Federal legislation that would increase credit unions’ member business lending cap has been reintroduced in the Senate.
As credit unions continue to advocate for increased MBL capacity, the CAP program, a government-funded initiative available to financial institutions on a state-by-state basis, can help credit unions connect with small businesses in need of loans while offsetting some of the accompanying risk.
With more than 200 credit union professionals from Oregon and Washington set to travel to Washington, D.C., next week for the CUNA GAC, Valley Credit Union’s Jean Wheat-Palm set the stage for the intense week of lobbying with an op-ed piece discussing the many benefits credit unions provide.
A bill that would more than double the MBL cap was introduced in the House of Representatives this morning, and another that would give credit unions access to supplemental capital is expected to be introduced in the House this afternoon.
Lending caps and intense regulation restrict some credit unions’ ability to expand their business lending programs. Graduates of The Business Lending School agree the intensive training program helps them navigate those challenges. “I strongly encourage any credit union wanting to beef up their business lending to take advantage of a program like this,” said Verity’s John Zmolek.
The Business Lending School has opened enrollment for an intense six-month training course offering immersion-level training in both a classroom and credit union setting. “When it comes to business lending,” said instructor Robert Hogan, “if attending business-lender training prevents one commercial loan from going bad, they would have paid for training for the entire credit union.”
“Congress will put everything on the table as part of a larger tax reform discussion,” said NWCUA Vice President of Legislative Advocacy Jennifer Wagner. “We anticipate that protecting our federal tax exemption will be front and center on our legislative agenda next year.”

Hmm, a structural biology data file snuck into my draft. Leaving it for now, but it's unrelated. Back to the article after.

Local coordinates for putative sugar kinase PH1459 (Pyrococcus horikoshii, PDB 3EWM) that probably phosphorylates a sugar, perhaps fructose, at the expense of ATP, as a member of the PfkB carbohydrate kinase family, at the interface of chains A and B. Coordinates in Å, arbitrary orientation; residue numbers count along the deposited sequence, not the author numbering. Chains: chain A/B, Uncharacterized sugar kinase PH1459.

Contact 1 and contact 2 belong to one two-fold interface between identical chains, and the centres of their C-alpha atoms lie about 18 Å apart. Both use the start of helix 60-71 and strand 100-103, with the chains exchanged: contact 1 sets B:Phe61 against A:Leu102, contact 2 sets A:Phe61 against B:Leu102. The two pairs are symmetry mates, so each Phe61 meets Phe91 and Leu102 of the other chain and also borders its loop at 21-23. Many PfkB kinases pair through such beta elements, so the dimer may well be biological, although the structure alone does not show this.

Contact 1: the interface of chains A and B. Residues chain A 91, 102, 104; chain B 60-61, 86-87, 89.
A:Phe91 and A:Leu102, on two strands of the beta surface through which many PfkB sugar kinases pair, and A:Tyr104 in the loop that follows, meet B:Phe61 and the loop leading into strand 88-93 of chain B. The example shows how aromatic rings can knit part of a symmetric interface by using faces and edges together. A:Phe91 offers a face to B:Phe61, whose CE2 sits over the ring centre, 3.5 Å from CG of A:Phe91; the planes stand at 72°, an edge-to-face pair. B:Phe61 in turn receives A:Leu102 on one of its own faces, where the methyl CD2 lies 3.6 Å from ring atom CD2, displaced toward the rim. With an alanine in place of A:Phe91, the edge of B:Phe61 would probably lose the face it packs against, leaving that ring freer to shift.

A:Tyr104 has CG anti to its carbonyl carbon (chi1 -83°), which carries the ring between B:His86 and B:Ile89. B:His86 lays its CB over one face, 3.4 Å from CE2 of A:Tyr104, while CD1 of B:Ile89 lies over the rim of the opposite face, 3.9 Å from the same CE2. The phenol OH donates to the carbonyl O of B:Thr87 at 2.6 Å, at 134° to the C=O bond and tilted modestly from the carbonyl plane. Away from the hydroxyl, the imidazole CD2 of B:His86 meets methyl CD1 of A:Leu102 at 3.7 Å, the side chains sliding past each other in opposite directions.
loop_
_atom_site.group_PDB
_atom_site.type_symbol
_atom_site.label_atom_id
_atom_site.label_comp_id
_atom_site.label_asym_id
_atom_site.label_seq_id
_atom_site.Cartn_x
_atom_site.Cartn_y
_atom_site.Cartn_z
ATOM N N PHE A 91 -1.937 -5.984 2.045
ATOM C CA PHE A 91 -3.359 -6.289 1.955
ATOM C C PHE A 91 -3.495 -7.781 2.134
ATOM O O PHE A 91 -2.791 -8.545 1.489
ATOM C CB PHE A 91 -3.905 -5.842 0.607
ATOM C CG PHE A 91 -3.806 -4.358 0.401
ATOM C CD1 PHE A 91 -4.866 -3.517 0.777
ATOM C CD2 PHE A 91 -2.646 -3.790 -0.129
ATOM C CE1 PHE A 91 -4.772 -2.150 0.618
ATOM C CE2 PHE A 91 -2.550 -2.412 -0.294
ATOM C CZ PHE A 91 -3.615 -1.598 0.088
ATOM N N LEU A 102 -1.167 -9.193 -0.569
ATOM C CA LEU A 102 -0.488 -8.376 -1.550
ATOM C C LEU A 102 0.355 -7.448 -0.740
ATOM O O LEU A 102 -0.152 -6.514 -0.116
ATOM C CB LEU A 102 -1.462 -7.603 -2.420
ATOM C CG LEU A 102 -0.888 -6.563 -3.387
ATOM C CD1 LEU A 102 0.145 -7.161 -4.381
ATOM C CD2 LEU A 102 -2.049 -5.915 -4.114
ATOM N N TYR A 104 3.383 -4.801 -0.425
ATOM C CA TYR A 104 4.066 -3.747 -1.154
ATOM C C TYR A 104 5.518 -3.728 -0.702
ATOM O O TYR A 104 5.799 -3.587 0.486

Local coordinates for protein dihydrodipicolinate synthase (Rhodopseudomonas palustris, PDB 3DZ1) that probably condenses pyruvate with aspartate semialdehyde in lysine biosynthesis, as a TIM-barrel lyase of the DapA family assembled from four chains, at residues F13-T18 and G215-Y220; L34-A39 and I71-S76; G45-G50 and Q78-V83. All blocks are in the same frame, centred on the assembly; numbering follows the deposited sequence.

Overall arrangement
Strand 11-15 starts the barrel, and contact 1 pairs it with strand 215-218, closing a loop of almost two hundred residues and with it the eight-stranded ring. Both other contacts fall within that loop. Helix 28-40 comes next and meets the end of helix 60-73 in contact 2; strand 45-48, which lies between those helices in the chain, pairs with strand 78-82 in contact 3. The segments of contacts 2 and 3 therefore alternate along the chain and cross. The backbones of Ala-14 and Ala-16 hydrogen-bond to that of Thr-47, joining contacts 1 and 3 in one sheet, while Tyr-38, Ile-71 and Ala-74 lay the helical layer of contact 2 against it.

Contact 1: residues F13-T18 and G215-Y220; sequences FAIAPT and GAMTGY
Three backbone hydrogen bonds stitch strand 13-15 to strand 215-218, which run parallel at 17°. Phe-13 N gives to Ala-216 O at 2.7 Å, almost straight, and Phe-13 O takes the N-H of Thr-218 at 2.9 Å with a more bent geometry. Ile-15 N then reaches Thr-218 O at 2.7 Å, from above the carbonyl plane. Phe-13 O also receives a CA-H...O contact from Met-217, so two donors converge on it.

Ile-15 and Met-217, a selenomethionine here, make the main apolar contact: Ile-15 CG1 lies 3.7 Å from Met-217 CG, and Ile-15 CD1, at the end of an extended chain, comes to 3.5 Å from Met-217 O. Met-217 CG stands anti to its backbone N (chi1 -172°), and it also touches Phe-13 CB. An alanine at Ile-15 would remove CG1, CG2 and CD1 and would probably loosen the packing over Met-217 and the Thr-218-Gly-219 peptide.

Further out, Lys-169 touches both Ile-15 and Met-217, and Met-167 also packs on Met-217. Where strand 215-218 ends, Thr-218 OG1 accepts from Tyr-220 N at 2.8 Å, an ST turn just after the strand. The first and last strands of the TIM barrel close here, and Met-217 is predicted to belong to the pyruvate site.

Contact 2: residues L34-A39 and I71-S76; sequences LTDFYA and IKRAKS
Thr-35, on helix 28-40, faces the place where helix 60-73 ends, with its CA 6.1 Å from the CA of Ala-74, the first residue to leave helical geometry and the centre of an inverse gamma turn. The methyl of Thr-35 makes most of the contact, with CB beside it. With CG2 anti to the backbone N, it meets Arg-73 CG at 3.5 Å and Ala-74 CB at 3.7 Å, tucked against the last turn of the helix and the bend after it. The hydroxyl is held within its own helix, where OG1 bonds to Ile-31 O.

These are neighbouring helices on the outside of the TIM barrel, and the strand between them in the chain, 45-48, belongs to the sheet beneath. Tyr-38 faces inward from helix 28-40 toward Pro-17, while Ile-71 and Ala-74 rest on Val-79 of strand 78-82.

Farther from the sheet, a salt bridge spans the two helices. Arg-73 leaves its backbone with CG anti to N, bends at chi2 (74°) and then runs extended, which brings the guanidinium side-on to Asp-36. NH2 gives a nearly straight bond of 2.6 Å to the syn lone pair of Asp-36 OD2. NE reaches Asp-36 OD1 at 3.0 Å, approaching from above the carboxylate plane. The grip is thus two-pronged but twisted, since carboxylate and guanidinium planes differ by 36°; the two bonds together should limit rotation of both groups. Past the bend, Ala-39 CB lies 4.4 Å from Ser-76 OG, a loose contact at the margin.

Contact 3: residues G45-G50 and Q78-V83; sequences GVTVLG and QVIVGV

With the 112th Congress officially adjourning at noon today, the NWCUA is working with CUNA and other leagues to establish a federal agenda for credit unions for 2013. The tax exemption, regulatory burden, housing finance reform and charter enhancements are all expected to be priorities.
The Senate bill to extend the TAG program for banks was defeated this morning, earning only 50 of the needed 60 votes. The vote comes two days after the Senate voted unanimously in favor of a bill that provides regulatory relief around ATM disclosure requirements.
An Acupuncture clinic in Longview, Wash., found some financial love from a credit union that it couldn’t find at a bank. Acupuncture Northwest is another MBL success story that could be repeated if Congress will act to lift the lending cap.
A credit union MBL helped a family-owned radio station group grow its reach in the Longview-Kelso market. In a highly competitive industry, the stations own the entertainment, information and community connection categories in their community.
“Sen. Harry Reid introduced a TAG bill Monday night and is looking to expedite it to the Senate floor for a vote,” said Jennifer Wagner. “It looks like he is putting into motion a scenario where our MBL bill and the TAG Bill may be merged together to help ensure passage of our priority legislation.”
According to Richard Kansky, president of Green Acres Landscape in Salem, Ore., his relationship with Valley Credit Union has been the key to helping his business survive the recession: “It is so important to be able to sit across the table from someone who understands your business needs and has the authority to address those needs,” he said.
Believing those who oppose expanding credit union business lending are opposing community development, A Portland developer parlays a credit union member business loan into several thriving businesses and 100 jobs.
Twenty-six northwest credit unions are at or managing to the member business lending cap as credit union advocates prepare for another visit to Congress next week. With more than 140,000 new jobs possible in the first year, passing the Small Business Lending Enhancement Act could be just the ticket a divided Congress could agree on.
After difficulty securing financing through banks, Jessica and Mike Huey turned to a local credit union for an MBL that allowed their business to increase its visibility and improve its economic footing.
CUNA President and CEO Bill Cheney released a video this morning encouraging credit unions to take immediate action in support of MBL legislation in the Senate. Banks have issued a similar call and will have a delegation in D.C. during CUNA’s MBL Hike later this month.
Leaders from nine credit unions came together for a Credit Union Town Hall with Rep. Suzanne Bonamici at First Tech this week. The Congresswoman, back in the district until late November after Congress adjourned last week, updated credit union leaders on her experiences as a new members of Congress over the past eight months.